// Cable Tester by "jurs" for Arduino forum
enum {PASS, FAIL_NOTCONNECTED, FAIL_WRONGCONNECTED, FAIL_SHORTENED };

// pin numbers for use at begin and end of cable
const byte pinsCableBegin[]= { 2, 3, 4, 5, 6, 7, 8, 9,10 };
const byte pinsCableEnd[]  = {11,12,13,A0,A1,A2,A3,A4,A5 };
const byte NUMCABLES=sizeof(pinsCableBegin);

void setup() {
  Serial.begin(9600);
  if (sizeof(pinsCableBegin)!=sizeof(pinsCableEnd))
  {
    Serial.println("Wrong cable pin configuration!");
    Serial.println("Fix declaration of pinsCableBegin[] and pinsCableEnd[] arrays!");
    while(1); // error stop with endless loop
  }  
  Serial.println();
  Serial.println("################################################");
  Serial.println("#                CABLE TESTER                  #");
  Serial.println("################################################");
  Serial.println();
}

void allPinsInputHigh()
{ // set all pins to INPUT_PULLUP in a for-loop
  for (byte i=0;i<NUMCABLES;i++)
  {
    pinMode(pinsCableBegin[i],INPUT_PULLUP);
    pinMode(pinsCableEnd[i],INPUT_PULLUP);
  }
}


void DoOneTest()
{
  byte result;
  Serial.println();
  Serial.println("### TEST ###");
  for (byte i=0;i<NUMCABLES;i++) // test each pin 
  {
    result= PASS; // initially there is no error found, assume PASS
    allPinsInputHigh();
    // first test is for continuity and OUTPUT/HIGH
    pinMode(pinsCableBegin[i], OUTPUT);
    if (digitalRead(pinsCableEnd[i])!=HIGH)
    {
        bitSet(result,FAIL_NOTCONNECTED);
    }
    // then check for continuity and OUTPUT/LOW
    digitalWrite(pinsCableBegin[i], LOW);
    if (digitalRead(pinsCableEnd[i])!=LOW)
    {
        bitSet(result,FAIL_NOTCONNECTED);
    }
    
    // next test: check for wrong connections to other pins
    for (byte j=0;j<NUMCABLES;j++)
    {
      if (j!=i && digitalRead(pinsCableEnd[j])==LOW)
      {
        bitSet(result, FAIL_WRONGCONNECTED);
      }  
    }
    // final test for short circuit against other pins
    for (byte j=0;j<NUMCABLES;j++)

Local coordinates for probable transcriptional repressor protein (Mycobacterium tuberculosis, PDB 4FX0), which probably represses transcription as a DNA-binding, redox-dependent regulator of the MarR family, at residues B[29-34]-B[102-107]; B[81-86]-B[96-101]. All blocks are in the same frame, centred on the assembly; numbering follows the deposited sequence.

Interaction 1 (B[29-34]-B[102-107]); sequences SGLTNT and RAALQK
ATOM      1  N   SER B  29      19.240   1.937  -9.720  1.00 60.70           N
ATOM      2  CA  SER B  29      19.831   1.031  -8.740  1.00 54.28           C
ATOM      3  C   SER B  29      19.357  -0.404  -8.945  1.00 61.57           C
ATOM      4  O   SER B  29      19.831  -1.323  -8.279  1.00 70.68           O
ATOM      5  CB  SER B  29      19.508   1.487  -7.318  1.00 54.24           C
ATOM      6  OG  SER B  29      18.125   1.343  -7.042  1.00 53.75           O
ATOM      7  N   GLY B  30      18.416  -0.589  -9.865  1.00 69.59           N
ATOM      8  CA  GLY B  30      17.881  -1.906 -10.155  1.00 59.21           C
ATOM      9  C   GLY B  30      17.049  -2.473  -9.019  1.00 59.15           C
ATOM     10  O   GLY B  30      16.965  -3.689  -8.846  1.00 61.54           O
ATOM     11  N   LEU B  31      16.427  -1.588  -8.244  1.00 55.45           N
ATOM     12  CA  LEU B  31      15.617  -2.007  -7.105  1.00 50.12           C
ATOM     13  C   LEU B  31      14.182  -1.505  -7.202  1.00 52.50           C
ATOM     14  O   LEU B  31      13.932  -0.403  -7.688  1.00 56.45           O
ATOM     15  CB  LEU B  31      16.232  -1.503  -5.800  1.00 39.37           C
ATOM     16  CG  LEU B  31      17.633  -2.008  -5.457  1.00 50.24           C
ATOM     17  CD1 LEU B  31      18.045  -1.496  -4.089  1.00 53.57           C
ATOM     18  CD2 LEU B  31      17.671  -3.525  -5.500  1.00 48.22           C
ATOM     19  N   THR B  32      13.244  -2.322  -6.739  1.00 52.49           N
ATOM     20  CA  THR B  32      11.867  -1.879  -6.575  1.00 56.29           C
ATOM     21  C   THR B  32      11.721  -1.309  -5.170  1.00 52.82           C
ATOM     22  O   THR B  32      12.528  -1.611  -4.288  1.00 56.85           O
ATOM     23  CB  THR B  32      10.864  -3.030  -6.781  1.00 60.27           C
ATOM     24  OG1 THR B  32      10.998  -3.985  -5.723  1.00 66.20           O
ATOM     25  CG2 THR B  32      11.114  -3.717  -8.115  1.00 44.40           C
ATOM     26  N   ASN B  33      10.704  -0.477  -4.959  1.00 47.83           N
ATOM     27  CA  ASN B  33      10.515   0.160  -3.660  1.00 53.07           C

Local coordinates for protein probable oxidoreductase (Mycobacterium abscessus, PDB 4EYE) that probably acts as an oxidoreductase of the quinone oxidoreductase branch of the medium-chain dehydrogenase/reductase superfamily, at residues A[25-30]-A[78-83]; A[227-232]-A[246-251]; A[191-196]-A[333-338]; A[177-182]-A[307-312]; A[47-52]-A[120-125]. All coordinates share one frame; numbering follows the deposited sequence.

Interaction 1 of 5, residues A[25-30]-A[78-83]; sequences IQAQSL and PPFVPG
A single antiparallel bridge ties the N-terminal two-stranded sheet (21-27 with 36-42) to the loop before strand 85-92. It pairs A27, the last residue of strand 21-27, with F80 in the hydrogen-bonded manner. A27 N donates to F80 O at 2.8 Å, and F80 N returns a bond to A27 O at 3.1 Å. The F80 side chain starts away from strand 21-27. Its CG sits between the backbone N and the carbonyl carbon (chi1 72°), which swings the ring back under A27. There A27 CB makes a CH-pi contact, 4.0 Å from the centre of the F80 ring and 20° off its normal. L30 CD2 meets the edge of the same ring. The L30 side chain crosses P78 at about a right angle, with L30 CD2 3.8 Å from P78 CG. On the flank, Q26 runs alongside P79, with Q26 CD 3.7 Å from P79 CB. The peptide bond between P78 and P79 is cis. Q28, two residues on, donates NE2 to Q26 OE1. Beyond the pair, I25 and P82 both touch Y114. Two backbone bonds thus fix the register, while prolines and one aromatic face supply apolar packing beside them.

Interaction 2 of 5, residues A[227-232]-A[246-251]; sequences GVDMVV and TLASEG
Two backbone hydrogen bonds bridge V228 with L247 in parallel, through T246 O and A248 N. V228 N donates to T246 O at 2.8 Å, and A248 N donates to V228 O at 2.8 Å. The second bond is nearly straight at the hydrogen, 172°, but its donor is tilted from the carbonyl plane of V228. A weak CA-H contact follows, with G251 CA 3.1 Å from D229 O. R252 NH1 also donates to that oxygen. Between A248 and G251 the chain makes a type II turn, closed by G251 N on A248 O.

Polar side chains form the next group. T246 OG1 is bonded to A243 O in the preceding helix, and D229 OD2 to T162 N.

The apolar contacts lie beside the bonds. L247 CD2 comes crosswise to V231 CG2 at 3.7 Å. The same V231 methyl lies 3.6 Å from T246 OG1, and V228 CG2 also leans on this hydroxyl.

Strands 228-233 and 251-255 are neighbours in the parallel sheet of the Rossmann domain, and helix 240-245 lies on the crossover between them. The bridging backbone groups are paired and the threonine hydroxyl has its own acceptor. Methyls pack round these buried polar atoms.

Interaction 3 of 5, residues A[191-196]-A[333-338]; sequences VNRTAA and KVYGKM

{
      if (j!=i && digitalRead(pinsCableBegin[j])==LOW)
      {
        bitSet(result, FAIL_SHORTENED);
      }  
    }
    Serial.print("Line ");
    Serial.print(i+1);
    if (result== PASS) Serial.print(" PASS");
    else Serial.print(" FAIL");
    if (bitRead(result,FAIL_NOTCONNECTED)) Serial.print(" BREAK");
    if (bitRead(result,FAIL_WRONGCONNECTED)) Serial.print(" WRONG");
    if  (bitRead(result,FAIL_SHORTENED)) Serial.print(" SHORT");
    Serial.println();
  }
  Serial.println("Test finished.");
  Serial.println();
}

void loop() {
  if (Serial.available())
  {
    DoOneTest();
    delay(20);
    while (Serial.available()) Serial.read(); // clear Serial input buffer
  }
}

Usage:

  • compile and upload sketch to UNO R3 (or compatible R3) board
  • connect all 9 pins at the begin of the cable to the pins declared in pinsCableBegin
  • connect all 9 pins at the end of the cable to the pins declared in pinsCableEnd
  • open the serial monitor and send something (at least one character)
    (CR/LF would be enough, so you can send empty line if sending line ending is enabled)

Printed result shows PASS or FAIL with each line of the cable.
If it is FAIL, an additional hint (BREAK, WRONG, SHORT) is given which might be helpfui for repair

When using non-R3 boards, the board LED pin-13 cannot be used.
But with R3 design boards you can also use pin-13 without any problem.

How long are the cables you test? If the cables are very long (dozens or hundreds of meters), the sketch may show wrong results. For cables up to a couple of meters that code should work flawlessly.

What do you think?

jurs: When using non-R3 boards, the board LED pin-13 cannot be used.

With 5 seconds of work with a soldering iron (removing the LED) or a razor blade (cutting the trace to the LED) or a screwdriver (mangling the led), you can get rid of this issue on non R3 boards...

The issue is just that on some boards (pre R3, and some clones) don't buffer the led on pin 13, so it puts a load on the pin no matter what. The newer boards buffer it with an opamp, so the load from the LED isn't seen by the chip.

DrAzzy: The newer boards buffer it with an op-amp, so the load from the LED isn't seen by the chip.